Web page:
Ann: Well not really. They ranged in age by that time. So when was it, '65?
Ann: '76. Okay so probably my biggest concern was keeping the baby warm. Mary was a baby. But it wasn't that cold at that time because it was an ice storm. It wasn't like 20 below zero. Our house never got really cold; you only got cool if you didn’t have enough blankets with you. Had those on us and that was it.
Joy: That was it?
Ann: That was it. Yeah. We survived it. Like I say we're busy. Going out to the rink and watch them play hockey took up our time. It's was in March
Joy: I think so.
Ann: Early March? They were probably just finishing up. So we were, I don't know... But I do remember it. I remember looking at the bushes and say, "Oh what about all that ice on the branches?" And then I can remember going outside just hearing crack, crack, crack, crack. Then our transformer blew up that feed our house. So then it was... Everybody was running
around the neighborhood.
Joy: Do you remember the neighbor's pulling together to help one another out?
Ann: My husband is an electrician so I think we eventually got a generator to bring in some heat. And I know he ran a line across the street to somebody else’s house that had kids. And, you know, a neighbor who had power brought a meal over one night so we had a hot meal that
Joy: It's nice when people can--
Ann: Yeah, a lot of people had power before we did. It was because our transformer had blown up. So it took them a while to get to that. Wasn't just a matter of a wire, it was a matter of replacing the transformer. So we were among a few houses that were out of power a little longer.
Joy: What about the tornado in 2004? Do you remember that?
Ann: Oh yeah I remember that. It was weird standing out on the deck. And things are flying through the air. And then, soon it kind of quieted down. And two of the boys took off to go find out what was going on and they came back and reported. [Laughter]
Joy: Did you know anybody that was affected with any damage to their house?
Ann: No, not really. I think there were a lot of trees down and stuff until the city crews came. You know, I don’t remember people near me who had a lot of damage or anything.
Joy: Was it your older boys that went to find out what happened?
Ann: Well, maybe number five and number ten. [Laughter] They were the ones that ran around a lot.
Joy: Do you remember any stories that any of the older Westmorland residents used to tell about the neighborhood?
Ann: Not really.
Joy: And what about civic issues? Do you remember any of those ever affecting you or your family?
Ann: [Cough] No. Offhand I really can't remember any.
Joy: So we're just going to move on and talk about the development of the neighborhood and the areas around here. Do you remember what buildings were being built and put up when you first moved here?
Ann: [Cough] Not really because the shopping center had just really been built. And Midvale School was already a school. Queen of Peace has just been built. And the school was already running. So in '61 it was pretty much built up. There were (vacant) lots down there on South Owen Drive; that’s where I can show you houses that are fairly new. And now of course the whole Sequoya (Commons) area has all been changed.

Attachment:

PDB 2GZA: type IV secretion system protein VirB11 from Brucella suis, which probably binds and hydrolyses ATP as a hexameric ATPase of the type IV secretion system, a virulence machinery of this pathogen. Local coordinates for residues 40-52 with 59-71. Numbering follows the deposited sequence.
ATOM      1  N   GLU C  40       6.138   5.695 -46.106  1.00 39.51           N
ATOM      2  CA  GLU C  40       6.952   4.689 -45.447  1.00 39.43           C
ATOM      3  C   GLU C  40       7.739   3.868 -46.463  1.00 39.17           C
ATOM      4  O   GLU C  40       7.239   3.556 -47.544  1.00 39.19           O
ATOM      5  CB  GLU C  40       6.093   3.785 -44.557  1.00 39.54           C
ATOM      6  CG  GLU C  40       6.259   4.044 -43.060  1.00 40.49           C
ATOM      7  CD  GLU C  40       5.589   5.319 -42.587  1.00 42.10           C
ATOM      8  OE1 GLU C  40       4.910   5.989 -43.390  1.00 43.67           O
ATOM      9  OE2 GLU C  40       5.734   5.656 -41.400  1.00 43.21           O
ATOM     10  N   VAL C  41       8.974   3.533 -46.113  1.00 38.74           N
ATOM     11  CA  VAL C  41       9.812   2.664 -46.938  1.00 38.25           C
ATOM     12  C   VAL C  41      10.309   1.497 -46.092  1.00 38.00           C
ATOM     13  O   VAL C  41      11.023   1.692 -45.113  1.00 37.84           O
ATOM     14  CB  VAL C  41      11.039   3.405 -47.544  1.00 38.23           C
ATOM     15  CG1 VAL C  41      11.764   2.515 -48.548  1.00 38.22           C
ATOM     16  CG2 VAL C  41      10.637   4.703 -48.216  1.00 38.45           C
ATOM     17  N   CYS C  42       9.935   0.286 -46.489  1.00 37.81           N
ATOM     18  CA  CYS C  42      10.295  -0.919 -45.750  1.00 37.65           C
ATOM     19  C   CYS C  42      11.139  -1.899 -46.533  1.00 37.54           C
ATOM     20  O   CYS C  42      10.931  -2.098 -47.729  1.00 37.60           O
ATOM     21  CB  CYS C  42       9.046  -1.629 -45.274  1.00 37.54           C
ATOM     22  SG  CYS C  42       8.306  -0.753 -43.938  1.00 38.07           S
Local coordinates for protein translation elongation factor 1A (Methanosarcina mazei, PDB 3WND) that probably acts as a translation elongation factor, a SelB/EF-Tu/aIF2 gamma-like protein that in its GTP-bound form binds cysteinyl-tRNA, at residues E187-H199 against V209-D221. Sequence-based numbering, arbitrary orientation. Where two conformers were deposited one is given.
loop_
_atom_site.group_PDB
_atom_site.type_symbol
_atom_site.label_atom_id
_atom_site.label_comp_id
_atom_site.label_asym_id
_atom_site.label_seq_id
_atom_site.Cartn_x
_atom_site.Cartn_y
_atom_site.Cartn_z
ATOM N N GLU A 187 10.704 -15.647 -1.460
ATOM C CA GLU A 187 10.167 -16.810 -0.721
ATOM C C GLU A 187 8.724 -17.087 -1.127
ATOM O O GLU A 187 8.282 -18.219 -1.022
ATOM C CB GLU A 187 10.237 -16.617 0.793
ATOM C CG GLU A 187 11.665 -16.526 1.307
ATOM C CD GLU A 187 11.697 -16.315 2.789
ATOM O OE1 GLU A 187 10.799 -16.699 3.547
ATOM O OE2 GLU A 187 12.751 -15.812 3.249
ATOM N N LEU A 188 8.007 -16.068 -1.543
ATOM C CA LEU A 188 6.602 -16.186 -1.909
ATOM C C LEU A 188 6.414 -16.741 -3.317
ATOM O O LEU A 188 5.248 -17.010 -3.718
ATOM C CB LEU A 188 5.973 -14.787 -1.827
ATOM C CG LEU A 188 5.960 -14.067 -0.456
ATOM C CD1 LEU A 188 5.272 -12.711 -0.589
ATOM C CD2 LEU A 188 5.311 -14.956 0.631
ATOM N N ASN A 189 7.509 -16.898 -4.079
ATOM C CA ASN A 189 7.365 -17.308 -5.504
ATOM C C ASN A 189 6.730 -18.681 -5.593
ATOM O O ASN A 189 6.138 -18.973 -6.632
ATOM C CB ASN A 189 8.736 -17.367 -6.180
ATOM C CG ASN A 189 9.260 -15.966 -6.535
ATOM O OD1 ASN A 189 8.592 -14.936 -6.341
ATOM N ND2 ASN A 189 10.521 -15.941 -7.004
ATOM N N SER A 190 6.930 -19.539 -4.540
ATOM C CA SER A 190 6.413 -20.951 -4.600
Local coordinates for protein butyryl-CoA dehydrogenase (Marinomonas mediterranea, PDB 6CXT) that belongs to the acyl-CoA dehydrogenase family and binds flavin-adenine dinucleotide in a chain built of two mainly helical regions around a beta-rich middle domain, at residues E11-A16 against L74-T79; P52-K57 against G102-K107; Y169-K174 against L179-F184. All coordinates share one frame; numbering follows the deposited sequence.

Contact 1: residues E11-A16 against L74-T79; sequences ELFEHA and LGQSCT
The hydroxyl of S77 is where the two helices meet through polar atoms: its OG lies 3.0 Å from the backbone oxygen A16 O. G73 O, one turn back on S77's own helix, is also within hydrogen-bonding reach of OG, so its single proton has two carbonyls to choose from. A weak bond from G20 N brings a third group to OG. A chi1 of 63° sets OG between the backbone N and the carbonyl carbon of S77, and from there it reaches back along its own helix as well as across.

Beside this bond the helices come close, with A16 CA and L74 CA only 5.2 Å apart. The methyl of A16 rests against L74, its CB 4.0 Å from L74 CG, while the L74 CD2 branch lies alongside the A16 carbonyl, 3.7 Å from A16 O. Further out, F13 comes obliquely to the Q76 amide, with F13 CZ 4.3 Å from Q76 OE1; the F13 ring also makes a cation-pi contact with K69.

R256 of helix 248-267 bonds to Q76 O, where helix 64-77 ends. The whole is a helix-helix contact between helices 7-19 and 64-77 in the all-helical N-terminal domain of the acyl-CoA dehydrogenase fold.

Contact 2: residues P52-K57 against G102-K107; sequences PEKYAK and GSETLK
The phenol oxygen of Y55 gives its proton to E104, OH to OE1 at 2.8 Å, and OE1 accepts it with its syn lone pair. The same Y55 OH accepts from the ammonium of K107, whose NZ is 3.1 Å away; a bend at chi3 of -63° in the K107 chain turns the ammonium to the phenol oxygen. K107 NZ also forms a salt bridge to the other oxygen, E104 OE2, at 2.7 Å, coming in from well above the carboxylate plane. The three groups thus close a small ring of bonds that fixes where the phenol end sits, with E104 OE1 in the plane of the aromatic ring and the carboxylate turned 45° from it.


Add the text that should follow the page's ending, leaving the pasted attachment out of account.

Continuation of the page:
Joy: So what do you remember about the Hilldale Shopping Mall?
Ann: My husband helped wire it.
Joy: He did?
Ann: Uhuh. So it was very new; he worked a lot of long hours when that was going up. I remember that well.
Joy: Were you excited about that shopping mall being built.
Ann: It didn't bother me so much (that he was working so much), but it was nice money coming in. He worked like a double shift seven to eleven.
Joy: That's a long shift.
Ann: Yeah. And that lasted for quite a while. It was really nice (income) for a young family.
Joy: How long did that job last for him? Do you remember?
Ann: Probably a couple of years. I didn't know. He did 30 on the Square, he did that. He did Pi R Square (on University Avenue), he did several smaller ones in between. So they kind of all run together. I mean I can tell you some of the dates. It must have been....He was down there when
Ann was born. So it was about a couple of years (at the Hilldale project) and then he went to 30 on the Square and did that one.
Joy: Do you remember when the Midvale Plaza strip mall was being built?
Ann: Not the original one. That was already up and running when we came here. So that...I don't remember that at all. I remember them tearing it down and putting up a new one, but not when the original one was built.
Joy: And what do you remember about when they tore it down?
Ann: Well, there was a lot of controversy. I met a person who thought that things have to always stay the same. I thought it was getting to be tired looking, I was glad when they tore it down and redid it. And I like the way
they did it. I have friends who complain about it all the time. About the parking, this issue and that issue.
To me I had no problems. It's a vital area, it's not an empty area, it's not an empty parking lot, I view the same thing. I don't know what it is like, the architecture they used up town, but people are willing to invest their money, they're willing to keep it alive. It's a vital place to go. You can go up there and there's a lot of nice restaurants. I think the same thing about this, I think the same thing about change.
I'm not one that has to (complain)....Because it's there and all. It's too bad, it's always been so peaceful (in Westmorland). Sometimes new things are good.
Joy: Yes. Did you think public transportation was convenient and affordable?
Ann: Yes, I didn't think it was bad at all. Everybody has got to complain about this thing and that thing but you can't please all the people all the time.